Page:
Blogger and Mum, Mary, from A healthier Moo commented: “I discovered that there were quite a lot of people who were not so keen on me continuing to run during my pregnancy last year. Mainly those from older generations. I wrote a post called ’14 things you should know about running during pregnancy’ on my blog at the time.” Find out more here.

Blogger and PT, Vicki, from Vicki Mellard PT advised: “As a PT that is qualified in Pre and Post Natal I think it is really beneficial both for the mum and the baby for her to keep as fit and healthy as she can, and exercise plays a part in it. It all depends on the individual and I would always say seek advice but if someone has trained before pregnancy they can do so whilst pregnant it’s all about making modifications and listening to your body. I have come across ladies who are scared to train because they are unsure of what to do but with my guidance they are able to do so with no harm. So yes it is ok as long as all is ok with the pregnancy & the mother feels confident and safe to do so, ask for help if needed.”  

PT and blogger said: “I work specifically with pre and natal clients and I’ve found with pregnancies, everyone is different – from their attitude to what they’ve previously done, to how fit they are currently, to their expectations etc. I agree that it’s wise to listen to your body but I would also say that one thing people can under-estimate is how much they should be stretching. it’s so easy to ‘over-stretch’ when you’ve got loads of relaxin in your body and you often don’t realise it until after. Anything which puts pressure internally is a big no-no.”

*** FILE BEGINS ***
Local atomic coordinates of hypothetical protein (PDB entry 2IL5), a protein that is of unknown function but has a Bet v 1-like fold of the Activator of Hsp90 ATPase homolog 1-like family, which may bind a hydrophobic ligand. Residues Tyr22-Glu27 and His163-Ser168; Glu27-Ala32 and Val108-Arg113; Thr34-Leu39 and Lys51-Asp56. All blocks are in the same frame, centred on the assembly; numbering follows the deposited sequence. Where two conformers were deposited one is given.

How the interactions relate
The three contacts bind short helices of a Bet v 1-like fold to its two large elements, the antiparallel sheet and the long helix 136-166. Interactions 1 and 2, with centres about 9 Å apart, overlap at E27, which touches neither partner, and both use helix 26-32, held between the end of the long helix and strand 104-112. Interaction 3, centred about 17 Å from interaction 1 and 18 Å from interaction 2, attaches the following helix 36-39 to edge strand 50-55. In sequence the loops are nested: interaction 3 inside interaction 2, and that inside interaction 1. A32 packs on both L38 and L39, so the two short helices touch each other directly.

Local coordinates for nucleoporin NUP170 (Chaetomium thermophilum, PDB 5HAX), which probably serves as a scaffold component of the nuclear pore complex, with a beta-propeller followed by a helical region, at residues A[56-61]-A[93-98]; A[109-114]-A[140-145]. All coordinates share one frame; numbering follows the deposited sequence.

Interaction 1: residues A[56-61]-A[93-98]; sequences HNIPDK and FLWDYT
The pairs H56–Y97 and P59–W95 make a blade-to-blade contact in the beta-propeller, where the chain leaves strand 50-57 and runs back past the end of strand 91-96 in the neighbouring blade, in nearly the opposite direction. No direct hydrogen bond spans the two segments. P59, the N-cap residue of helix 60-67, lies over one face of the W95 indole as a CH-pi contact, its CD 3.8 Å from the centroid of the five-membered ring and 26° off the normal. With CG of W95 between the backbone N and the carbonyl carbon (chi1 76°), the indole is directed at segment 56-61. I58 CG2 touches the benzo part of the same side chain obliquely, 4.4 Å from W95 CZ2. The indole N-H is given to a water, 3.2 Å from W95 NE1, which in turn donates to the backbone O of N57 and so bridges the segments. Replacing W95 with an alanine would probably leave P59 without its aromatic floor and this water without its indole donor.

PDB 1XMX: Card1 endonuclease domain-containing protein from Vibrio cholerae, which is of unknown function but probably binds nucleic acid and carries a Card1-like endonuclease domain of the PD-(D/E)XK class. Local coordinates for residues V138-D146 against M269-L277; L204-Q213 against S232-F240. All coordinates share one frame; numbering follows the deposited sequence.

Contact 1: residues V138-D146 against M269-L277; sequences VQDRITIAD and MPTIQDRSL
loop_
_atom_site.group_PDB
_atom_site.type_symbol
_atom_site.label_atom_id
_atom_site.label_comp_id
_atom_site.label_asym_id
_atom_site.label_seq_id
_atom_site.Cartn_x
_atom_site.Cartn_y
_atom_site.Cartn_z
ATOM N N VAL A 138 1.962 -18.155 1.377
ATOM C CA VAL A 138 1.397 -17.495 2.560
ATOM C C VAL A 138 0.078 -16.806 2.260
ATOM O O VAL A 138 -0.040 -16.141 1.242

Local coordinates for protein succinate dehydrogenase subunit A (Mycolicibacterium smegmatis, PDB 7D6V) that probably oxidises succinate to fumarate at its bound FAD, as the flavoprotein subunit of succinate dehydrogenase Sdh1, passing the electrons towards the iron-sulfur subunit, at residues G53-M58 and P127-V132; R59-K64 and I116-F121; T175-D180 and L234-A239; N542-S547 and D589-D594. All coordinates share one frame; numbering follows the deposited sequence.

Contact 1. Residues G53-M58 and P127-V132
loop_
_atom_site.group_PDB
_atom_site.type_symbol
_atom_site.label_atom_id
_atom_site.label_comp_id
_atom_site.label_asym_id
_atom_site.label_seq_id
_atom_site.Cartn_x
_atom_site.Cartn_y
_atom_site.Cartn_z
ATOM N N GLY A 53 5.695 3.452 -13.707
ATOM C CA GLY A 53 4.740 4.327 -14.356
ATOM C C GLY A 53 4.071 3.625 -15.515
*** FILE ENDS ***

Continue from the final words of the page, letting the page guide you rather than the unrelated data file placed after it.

Blogger Helen from HelsBels commented: “I don’t think that there should be anything controversial about it – it’s beneficial to keep fit and healthy, it’s simply about respecting your limits and being a bit more cautious.”

GP and blogger, Jess, from Twins in Trainers says: “I’m a GP and find there’s not that much useful information for patients on exercising in pregnancy – it also definitely seems to divide opinions!”

Discover her awesome blog post on exercising and running in pregnancy here.

In a recent blog post blogger and fellow Mum-to-be, Alana, advised: “Don’t worry if you feel unfit. There’s various things going on that mean your heart might race just walking up the stairs and even one press up could feel hard, and that’s ok. In my case this didn’t really come as a surprise given the dramatic change in my exercise routine. My advice would be to not be disheartened and just take your time during your workout.” 

Check out her post on exercising in the first trimester here.

Are you a Mum-to-be? If so, I’d love to hear how you’re finding working out whilst pregnant in the comments below 👇👇👇



  1. February 27, 2018 / 9:59 am

    Love this post, thanks so much for featuring my comment on here too! Catch up for coffee soon please x

    • February 27, 2018 / 10:30 am

      Thanks lovely! Definitely need to catch up soon – send me some dates 🙂 x x